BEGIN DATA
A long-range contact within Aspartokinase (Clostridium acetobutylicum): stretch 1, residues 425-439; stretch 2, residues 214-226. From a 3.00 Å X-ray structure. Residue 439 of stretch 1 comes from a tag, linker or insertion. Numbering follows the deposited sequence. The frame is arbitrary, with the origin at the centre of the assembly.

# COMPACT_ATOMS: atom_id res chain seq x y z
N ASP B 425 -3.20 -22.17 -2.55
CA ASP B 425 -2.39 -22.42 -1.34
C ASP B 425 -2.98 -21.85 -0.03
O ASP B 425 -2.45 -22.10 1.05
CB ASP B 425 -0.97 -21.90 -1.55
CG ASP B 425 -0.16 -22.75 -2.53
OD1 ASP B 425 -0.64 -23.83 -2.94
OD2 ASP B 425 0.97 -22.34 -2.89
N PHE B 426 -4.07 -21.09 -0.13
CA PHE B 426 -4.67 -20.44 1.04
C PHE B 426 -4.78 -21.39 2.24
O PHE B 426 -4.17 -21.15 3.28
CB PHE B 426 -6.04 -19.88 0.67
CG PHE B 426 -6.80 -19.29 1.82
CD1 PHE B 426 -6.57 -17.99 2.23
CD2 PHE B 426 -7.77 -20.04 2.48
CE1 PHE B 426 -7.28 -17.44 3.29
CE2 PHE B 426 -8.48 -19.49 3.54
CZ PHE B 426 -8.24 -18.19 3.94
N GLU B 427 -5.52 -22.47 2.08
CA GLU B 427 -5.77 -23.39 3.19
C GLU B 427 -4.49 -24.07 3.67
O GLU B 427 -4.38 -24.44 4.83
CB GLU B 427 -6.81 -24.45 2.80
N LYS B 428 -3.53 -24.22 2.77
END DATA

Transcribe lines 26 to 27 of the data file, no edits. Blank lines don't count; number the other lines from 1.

CB GLU B 427 -6.81 -24.45 2.80
N LYS B 428 -3.53 -24.22 2.77